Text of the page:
Nepal Volunteer Program

Map Nepal

Background:

No part of the world is more geographically inaccessible than Nepal. Until 1950, it was closed to foreigners. According to the National Geographic magazine published in January 1950, no more than 300 westerners had visited Nepal in its entire history. Now the number is over 175,000 every year.

Nepal, a small country about 500 miles long and 100 miles wide, has most of the highest peaks of the world. Tourists are attracted there to see the towering peaks of the Himalayas. A few days' trip is enough to see the mountains of Nepal. However, to truly understand this country and its people, one must spend time in a village working with the villagers.

Nepal Mission

Mission:
The mission of the program is to encourage and invite university students to learn about the people, the culture and environment of Nepal through volunteer service in the public schools and mountain villages. This program is designed for students who wish to travel in Nepal and share their skills with the people of a Nepalese village. Students can earn university credits for their work in Nepal.

Program Objective:
In this age of the Internet, one can get information about anything by just sitting in front of the computer and clicking a mouse. However, one needs to come out from in front of that computer and travel to explore, see and experience the real world and all its wonders. Our program has the following objective:

  • Provide a first hand experience of Nepalese village life
  • Provide a teaching opportunity in a public high school and/or elementary school.
  • Provide an opportunity to learn about the natural environment, the environmental problems of the region and work on conservation.
  • Provide an opportunity to teach skills such as handicrafts, food processing, weaving, and knitting so that villagers can produce something saleable to earn cash income.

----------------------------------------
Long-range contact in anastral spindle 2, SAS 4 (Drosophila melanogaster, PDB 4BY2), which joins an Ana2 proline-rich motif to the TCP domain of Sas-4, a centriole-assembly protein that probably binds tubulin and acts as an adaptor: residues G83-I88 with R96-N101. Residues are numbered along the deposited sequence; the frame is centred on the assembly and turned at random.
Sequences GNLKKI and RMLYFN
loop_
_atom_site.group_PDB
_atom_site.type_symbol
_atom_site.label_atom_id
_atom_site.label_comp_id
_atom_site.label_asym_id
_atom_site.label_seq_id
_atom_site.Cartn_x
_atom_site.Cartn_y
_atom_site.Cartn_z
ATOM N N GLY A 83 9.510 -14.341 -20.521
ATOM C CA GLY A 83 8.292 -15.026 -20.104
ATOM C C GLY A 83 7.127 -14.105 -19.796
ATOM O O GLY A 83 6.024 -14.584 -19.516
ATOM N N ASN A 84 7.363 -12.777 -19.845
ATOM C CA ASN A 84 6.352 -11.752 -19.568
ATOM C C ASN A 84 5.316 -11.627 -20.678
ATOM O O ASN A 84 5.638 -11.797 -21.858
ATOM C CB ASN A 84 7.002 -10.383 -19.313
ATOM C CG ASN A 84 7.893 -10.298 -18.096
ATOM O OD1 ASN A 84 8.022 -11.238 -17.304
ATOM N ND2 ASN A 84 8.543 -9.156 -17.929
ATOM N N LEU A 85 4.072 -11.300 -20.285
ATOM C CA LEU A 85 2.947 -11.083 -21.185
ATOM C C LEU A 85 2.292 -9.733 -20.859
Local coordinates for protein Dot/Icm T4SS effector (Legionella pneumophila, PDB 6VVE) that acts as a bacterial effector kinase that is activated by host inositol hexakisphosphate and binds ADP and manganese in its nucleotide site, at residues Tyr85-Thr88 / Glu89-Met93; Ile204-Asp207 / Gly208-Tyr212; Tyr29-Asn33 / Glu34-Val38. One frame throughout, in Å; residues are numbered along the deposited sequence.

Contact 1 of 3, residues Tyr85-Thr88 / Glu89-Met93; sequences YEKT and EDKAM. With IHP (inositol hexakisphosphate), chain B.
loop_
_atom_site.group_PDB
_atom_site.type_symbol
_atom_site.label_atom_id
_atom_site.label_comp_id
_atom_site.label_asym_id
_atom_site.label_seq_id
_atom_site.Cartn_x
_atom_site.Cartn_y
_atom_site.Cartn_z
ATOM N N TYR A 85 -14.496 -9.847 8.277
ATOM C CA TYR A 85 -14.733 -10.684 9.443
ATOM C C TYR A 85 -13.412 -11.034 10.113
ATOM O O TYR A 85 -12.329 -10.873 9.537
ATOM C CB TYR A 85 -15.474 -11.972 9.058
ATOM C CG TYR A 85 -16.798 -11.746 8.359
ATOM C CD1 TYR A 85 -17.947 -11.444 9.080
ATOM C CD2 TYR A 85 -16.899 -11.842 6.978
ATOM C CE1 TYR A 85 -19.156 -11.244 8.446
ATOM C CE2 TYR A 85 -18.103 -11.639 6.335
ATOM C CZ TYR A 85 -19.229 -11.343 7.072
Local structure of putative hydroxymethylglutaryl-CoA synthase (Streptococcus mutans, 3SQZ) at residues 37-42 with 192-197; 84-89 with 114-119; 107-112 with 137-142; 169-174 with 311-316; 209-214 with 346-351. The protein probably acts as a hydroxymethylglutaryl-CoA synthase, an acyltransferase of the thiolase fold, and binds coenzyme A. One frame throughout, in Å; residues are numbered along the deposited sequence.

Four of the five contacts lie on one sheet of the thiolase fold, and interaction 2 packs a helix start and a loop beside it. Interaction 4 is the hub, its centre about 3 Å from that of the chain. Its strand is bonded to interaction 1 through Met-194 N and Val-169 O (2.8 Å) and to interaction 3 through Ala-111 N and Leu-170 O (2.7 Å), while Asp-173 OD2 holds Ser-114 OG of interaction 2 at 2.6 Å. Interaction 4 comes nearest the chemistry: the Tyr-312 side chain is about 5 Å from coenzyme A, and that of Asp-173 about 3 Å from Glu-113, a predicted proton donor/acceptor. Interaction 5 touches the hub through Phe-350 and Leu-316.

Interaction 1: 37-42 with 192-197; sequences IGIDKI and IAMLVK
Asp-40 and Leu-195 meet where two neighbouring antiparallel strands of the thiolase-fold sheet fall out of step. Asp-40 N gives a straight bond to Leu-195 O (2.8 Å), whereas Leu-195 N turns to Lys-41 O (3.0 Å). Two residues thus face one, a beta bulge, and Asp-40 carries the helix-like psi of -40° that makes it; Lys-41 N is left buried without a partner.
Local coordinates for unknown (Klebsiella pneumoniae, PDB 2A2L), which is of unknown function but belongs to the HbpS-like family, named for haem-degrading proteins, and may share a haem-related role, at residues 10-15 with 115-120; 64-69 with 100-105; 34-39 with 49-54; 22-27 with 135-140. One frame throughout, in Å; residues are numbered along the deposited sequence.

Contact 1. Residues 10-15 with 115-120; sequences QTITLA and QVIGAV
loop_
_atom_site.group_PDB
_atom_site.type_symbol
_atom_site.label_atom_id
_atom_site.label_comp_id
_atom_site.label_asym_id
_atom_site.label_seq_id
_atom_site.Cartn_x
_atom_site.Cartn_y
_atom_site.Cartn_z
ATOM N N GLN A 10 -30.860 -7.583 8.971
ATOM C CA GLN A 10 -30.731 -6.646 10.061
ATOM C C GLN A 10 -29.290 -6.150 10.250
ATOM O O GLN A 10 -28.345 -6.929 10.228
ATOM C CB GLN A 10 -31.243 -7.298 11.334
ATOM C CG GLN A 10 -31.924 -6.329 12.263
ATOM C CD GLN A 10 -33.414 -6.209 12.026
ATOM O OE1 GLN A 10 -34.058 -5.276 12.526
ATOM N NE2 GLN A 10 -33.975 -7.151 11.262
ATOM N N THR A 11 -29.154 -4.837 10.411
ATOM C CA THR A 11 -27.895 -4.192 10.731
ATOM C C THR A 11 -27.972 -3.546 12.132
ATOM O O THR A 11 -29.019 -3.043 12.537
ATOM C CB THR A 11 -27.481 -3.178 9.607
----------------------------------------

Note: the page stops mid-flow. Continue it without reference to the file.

• Provide opportunity for community service on public health, sanitation and culture conservation.
  • Provide assistance for the participants to do research in such areas as anthropology, health, ecology, vegetation and culture of the region.

Who operates this Program?
The Department of International Education, University of Nebraska at Kearney, operates this program in collaboration with Himanchal High School, Nepal.

Himanchal High School is a not-for profit high school. The elementary and middle school section of the school is government supported. The high school, started in 1992, is supported by the community and receives no funds from the government. The community has initiated different income producing projects such as rabbit and duck raising, camping sites for the tourists, yak farming, raw material processing plant for handmade paper, etc., to make the school self reliant. Until now it has gained some success in some of
the income producing projects.

Location of the Village and School:
Himanchal High School is located in the northwestern region of Nepal. The elevation of the village is about 7,300 ft. The Dhaulagiri ranges and the Annapurna ranges of the Himalayas, which has several peaks over 25,000 ft, is about 25 air miles from the area. The road distance from Kathmandu, the capital of Nepal, to Beni, the nearest town, is about 190 miles which is about a thirteen hours bus ride. From Beni, it takes about a nine-hour walk uphill to get to the village.
 

Nepal Lake

The high school is situated in a wishbone shaped valley with a total population of about 3,500 scattered in six villages including Nangi. Nangi village itself has a population of about 750. It is in the middle of five other villages within a walking distance of two and one half hours. 99% of the people of the valley belong to Pun Magar tribe.